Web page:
The appropriated imagery in Adam Pendleton’s show at Contemporary Arts Center, ‘Becoming Imperceptible’, ranges from photographs of Congolese independence celebrations in 1960 and the country’s martyred politician Patrice Lumumba to reproduced fragments of African artworks that were incorporated into Bauhaus designs, depictions of dada choreography and footage from French new wave films. The exhibition features 43 discrete works that are incorporated into larger, room-sized collages and wall installations; although they were all made in the past five years, many integrate themes and images from Pendleton’s earliest works.
The maximal installation – in which the walls are densely hung with posters, collaged images and texts while individual silkscreen-on-Mylar and Plexiglas constructions fill the space – denies the viewer any visual respite. In his 2014 series of silkscreen-on-mirror works, ‘Untitled (water)’, Pendleton alters photographs Josef Albers took in 1929 of the undulating surface of water. In his use of mirrored surfaces and fragmented lettering, Pendleton presents split subjects, approaching what dada poet Hugo Ball called the ‘self-disintegration’ that often accompanies the rending of symbolic forms.
The artist’s series of large, monochromatic paintings, ‘Black Dada/Column’ (2015–16), features details cropped from Sol LeWitt’s 1974 installation Incomplete Open Cubes overlaid with individual letters from the series title. These abstract black paintings seemingly seek to subvert reductive preconceptions that all work made by black artists is informed by ‘blackness’ in some way. By harking back to models of process art from earlier decades, Pendleton’s gambit is that alteration of such work can help confute entrenched notions about the relationship between race and representation. Elsewhere, Pendleton’s groupings of small, black and white, semaphore-shaped ceramic sculptures draw their forms from the signs in Hannah Weiner’s Code Poems (1982). Composed using the International Code of Signals – a 19th-century system for ships signalling at sea – Weiner’s poem includes glitch-like square forms that do not appear in the original cipher. In his own, further appropriation, Pendleton hints at how systemic codes can be disrupted, re-iterated and reprised to better ends – implying, by extension, that social mores and conventions can be interrupted, renegotiated and re-instated in a similar fashion.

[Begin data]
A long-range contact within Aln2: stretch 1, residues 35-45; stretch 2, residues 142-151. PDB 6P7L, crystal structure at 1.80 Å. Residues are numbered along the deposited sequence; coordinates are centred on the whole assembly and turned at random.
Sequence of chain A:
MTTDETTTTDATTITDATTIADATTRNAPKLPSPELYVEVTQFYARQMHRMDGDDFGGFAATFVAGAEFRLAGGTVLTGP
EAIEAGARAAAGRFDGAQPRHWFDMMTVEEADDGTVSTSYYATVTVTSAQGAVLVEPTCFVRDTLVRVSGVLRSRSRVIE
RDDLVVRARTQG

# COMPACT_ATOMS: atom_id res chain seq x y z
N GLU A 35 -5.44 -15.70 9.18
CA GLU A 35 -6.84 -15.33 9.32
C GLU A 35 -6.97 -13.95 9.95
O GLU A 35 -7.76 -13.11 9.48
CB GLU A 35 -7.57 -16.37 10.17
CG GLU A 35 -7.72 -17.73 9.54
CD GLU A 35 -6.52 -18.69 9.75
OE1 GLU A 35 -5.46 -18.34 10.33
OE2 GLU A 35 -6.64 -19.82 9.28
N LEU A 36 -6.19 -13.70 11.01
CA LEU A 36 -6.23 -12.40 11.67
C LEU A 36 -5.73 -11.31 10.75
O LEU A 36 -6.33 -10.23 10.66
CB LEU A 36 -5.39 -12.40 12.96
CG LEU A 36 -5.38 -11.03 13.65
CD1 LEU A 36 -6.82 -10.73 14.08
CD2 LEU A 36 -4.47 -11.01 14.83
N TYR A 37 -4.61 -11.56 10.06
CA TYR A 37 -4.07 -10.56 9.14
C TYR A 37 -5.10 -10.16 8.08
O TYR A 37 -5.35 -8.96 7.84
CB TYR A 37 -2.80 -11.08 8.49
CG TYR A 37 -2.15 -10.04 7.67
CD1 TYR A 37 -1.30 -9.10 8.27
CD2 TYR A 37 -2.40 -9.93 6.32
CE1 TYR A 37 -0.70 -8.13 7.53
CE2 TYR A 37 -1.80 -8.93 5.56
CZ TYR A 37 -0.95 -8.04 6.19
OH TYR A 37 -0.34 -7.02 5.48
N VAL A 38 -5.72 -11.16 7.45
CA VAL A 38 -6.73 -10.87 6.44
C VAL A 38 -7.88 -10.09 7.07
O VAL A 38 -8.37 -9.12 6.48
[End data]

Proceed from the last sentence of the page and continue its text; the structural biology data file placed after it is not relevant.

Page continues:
Pendleton’s works pose problems not solutions; they multiply perspectives rather than offer a sole thesis. For example, in his three-channel video installation My Education: A Portrait of David Hilliard (2011–14), Pendleton presents multiple perspectives on the 1968 shootout between Oakland police and members of the Black Panther Party. References to present-day struggles are similarly multivalent. In Black Lives Matter #3 (2015), the infamous ‘Black Lives Matter’ slogan opposing police violence, here abstracted beyond recognition, stretches across one gallery wall. The work includes key quotes from poet LeRoi Jones’s ‘Black Dada Nihlismus’ (1964) – not, it is worth noting, from his later poems, written as Amiri Baraka, which took aim at capitalism rather than simply white supremacy – while excerpts from Pendleton’s own text ‘Black Dada Manifesto’ (2008) also appear fragmented along a gallery wall.
Pendleton’s exhibition takes its title from the work of the French philosophers Gilles Deleuze and Félix Guattari, whose theory of ‘becoming imperceptible’ is often invoked as a strategy of resistance to a society of surveillance and control. Pendleton appears to employ it in its broader sense, however, to indicate a ‘becoming other’. By removing texts from their original context, and abstracting them often beyond legibility, the artist explores imperceptibility as potentially liberating, freeing space for self-definition. For Deleuze and Guattari, the expression ‘becoming imperceptible’ refers to a slow, sometimes dangerous, transformation into different states of being. In such a context, Pendleton’s exploration of the way ideas, moments and periods are networked casts history in a new light, and opens up alternative visions for the future.
First published in Issue 181